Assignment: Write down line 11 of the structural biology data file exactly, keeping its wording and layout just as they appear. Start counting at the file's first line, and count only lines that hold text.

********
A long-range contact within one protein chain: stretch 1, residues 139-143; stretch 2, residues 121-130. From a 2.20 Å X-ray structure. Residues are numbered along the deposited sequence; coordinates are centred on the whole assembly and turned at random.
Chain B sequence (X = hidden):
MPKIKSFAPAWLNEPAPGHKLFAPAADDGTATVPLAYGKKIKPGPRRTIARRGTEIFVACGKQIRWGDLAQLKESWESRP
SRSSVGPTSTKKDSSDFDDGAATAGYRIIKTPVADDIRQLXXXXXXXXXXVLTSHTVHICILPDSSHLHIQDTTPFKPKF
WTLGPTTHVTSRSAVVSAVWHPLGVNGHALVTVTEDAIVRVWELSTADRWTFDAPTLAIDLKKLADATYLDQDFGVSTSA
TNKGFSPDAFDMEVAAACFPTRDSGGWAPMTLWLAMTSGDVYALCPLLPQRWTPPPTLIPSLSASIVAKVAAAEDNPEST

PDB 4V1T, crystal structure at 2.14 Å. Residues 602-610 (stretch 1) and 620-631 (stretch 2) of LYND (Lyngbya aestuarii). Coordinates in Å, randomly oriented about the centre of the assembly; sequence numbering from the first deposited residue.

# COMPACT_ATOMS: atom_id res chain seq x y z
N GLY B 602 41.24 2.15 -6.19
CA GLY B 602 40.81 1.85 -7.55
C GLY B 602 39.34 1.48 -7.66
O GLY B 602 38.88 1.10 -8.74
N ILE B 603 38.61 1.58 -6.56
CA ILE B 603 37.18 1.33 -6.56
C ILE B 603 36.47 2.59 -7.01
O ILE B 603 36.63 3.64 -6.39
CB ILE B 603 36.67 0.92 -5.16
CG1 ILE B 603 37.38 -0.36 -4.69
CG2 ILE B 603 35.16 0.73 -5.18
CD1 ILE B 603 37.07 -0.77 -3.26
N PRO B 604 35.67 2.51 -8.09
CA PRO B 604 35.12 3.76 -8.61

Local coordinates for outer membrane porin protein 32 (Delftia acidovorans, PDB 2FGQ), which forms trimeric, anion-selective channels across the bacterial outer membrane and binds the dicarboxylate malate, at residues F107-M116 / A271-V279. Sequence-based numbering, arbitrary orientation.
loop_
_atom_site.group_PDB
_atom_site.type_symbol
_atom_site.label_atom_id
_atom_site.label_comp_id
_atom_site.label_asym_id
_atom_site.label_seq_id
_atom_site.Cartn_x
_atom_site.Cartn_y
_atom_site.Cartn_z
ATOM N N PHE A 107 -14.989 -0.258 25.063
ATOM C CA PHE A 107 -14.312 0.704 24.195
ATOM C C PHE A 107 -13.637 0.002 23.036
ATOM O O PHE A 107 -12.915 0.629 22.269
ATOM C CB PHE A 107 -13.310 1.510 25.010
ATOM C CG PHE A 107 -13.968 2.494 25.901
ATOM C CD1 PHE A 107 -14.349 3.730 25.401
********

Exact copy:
C GLY B 602 39.34 1.48 -7.66